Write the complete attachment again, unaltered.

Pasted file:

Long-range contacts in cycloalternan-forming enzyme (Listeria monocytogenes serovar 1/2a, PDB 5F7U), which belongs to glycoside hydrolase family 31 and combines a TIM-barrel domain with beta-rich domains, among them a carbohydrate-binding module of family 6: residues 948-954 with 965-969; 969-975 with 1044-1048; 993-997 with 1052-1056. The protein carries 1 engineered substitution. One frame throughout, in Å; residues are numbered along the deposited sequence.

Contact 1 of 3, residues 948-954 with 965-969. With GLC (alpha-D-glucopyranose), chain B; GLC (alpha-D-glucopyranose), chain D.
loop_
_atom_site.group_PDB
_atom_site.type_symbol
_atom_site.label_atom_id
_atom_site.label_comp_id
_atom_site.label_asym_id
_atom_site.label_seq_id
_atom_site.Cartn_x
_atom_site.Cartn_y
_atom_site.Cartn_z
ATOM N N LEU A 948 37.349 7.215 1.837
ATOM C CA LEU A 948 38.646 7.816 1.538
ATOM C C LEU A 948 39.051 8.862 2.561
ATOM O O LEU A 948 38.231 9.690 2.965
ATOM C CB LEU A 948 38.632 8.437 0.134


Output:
Long-range contacts in cycloalternan-forming enzyme (Listeria monocytogenes serovar 1/2a, PDB 5F7U), which belongs to glycoside hydrolase family 31 and combines a TIM-barrel domain with beta-rich domains, among them a carbohydrate-binding module of family 6: residues 948-954 with 965-969; 969-975 with 1044-1048; 993-997 with 1052-1056. The protein carries 1 engineered substitution. One frame throughout, in Å; residues are numbered along the deposited sequence.

Contact 1 of 3, residues 948-954 with 965-969. With GLC (alpha-D-glucopyranose), chain B; GLC (alpha-D-glucopyranose), chain D.
loop_
_atom_site.group_PDB
_atom_site.type_symbol
_atom_site.label_atom_id
_atom_site.label_comp_id
_atom_site.label_asym_id
_atom_site.label_seq_id
_atom_site.Cartn_x
_atom_site.Cartn_y
_atom_site.Cartn_z
ATOM N N LEU A 948 37.349 7.215 1.837
ATOM C CA LEU A 948 38.646 7.816 1.538
ATOM C C LEU A 948 39.051 8.862 2.561
ATOM O O LEU A 948 38.231 9.690 2.965
ATOM C CB LEU A 948 38.632 8.437 0.134